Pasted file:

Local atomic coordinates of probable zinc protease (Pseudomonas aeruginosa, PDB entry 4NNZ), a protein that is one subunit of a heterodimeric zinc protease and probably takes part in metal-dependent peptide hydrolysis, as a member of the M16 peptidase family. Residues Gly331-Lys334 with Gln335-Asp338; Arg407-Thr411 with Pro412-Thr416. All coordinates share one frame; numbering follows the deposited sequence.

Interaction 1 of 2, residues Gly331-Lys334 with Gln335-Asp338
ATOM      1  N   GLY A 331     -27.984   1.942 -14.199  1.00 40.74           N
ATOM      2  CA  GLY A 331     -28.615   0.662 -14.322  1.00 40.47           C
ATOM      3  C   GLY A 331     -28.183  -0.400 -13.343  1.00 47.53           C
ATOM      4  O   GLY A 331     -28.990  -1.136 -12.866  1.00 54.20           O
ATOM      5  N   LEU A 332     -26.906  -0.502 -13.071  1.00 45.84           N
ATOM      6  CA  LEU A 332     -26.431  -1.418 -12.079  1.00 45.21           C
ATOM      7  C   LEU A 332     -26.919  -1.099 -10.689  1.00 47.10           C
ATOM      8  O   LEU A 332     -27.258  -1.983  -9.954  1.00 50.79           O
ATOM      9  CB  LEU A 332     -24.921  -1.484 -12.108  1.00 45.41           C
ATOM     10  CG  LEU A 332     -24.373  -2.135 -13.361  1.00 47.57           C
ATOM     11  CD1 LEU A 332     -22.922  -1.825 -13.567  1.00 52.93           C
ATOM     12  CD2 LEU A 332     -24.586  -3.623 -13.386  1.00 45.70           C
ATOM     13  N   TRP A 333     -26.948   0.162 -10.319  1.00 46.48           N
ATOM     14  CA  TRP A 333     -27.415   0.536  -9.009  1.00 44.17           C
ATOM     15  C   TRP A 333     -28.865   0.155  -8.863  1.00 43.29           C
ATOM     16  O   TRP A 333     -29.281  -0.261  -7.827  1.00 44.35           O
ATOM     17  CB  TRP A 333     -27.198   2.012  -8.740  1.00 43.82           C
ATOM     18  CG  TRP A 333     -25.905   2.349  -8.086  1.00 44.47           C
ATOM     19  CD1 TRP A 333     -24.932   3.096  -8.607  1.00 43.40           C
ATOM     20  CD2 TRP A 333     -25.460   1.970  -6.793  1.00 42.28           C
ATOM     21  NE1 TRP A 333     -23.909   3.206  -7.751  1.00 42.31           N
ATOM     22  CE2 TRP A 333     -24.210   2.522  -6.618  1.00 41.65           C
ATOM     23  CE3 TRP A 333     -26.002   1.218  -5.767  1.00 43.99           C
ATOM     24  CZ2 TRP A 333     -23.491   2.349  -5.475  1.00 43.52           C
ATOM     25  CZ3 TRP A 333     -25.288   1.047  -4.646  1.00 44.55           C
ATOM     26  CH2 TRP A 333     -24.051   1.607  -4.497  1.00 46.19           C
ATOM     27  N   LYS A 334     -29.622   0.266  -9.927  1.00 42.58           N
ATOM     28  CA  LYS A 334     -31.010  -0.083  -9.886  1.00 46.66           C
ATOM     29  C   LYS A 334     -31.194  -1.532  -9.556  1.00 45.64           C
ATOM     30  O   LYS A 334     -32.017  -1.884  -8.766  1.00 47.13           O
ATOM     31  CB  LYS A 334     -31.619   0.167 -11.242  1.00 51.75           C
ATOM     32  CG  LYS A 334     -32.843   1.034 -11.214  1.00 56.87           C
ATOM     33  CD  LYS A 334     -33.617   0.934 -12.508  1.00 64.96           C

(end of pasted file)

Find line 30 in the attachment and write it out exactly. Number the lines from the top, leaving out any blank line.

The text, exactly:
ATOM     28  CA  LYS A 334     -31.010  -0.083  -9.886  1.00 46.66           C